Former AIG CEO Hank Greenberg must be feeling a lot like Colonel Jessep. AIG sued Greenberg for his role in canceling a deferred compensation plan for executives and running away with millions of AIG shares which were then sold over time for close to $4.3 billion. After a testy day on the stand yesterday, AIG's attorney turned up the heat today looking for Greenberg to admit he ordered the code red and broke his fiduciary duty to the executives.
The heated exchange focused on whether Greenberg was making a formal commitment to the plan participants when he said their stock would remain in trust for "a couple hundred years"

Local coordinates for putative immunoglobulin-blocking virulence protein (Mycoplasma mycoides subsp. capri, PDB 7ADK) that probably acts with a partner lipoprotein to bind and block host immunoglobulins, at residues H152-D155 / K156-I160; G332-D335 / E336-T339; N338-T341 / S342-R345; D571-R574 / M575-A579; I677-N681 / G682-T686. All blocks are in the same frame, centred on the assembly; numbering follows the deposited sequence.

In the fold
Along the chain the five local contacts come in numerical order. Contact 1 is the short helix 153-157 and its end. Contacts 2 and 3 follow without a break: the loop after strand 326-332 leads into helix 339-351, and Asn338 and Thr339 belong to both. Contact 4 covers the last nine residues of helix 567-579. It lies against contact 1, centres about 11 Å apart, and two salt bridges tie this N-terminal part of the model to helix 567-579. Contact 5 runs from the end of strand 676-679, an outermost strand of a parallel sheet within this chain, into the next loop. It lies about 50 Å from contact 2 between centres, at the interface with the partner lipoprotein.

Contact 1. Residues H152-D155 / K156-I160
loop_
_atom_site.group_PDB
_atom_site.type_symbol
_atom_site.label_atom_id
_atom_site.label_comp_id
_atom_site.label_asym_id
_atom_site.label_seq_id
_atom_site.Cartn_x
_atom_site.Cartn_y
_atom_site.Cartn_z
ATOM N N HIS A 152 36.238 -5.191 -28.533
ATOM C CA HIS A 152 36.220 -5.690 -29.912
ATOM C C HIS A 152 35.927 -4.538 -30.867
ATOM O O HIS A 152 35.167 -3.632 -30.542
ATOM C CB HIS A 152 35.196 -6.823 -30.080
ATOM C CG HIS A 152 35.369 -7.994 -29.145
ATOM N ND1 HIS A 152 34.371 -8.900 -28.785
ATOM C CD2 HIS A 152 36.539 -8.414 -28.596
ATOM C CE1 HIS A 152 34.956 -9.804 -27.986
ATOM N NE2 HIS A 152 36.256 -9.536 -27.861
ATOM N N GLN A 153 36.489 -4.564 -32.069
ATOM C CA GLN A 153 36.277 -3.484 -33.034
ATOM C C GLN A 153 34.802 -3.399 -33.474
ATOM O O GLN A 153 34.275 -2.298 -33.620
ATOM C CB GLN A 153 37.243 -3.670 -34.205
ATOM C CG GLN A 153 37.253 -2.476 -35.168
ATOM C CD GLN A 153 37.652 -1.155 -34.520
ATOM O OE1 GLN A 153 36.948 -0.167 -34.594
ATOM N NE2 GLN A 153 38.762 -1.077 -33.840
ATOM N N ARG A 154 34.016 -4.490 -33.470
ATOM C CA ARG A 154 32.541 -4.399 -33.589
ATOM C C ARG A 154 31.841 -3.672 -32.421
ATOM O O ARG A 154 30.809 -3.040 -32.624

"When I said a couple of hundred years, I'm speaking to a group of people and trying to build their morale," Greenberg testified today. "It's a motivating speech. A couple of hundred years is an exaggeration. Anybody who was there would recognize that that was simply a figure of speech and not a commitment."
When AIG's attorney, Ted Wells, asked Greenberg if he misled plan participants, Hank was on the verge of telling Wells that he had the luxury of not knowing what he knew and didn't give a damn what he thought he was entitled to.
"No, of course not," Greenberg said. "Counselor, a couple of hundred of years -- no one would seriously have thought that far in advance. No one company can plan 200 years in advance. No one company can plan five years in advance."
Wells asked: "So, that was a false statement?"
'It Wasn't a False Statement'
"It wasn't a false statement. I was trying to put a concept together."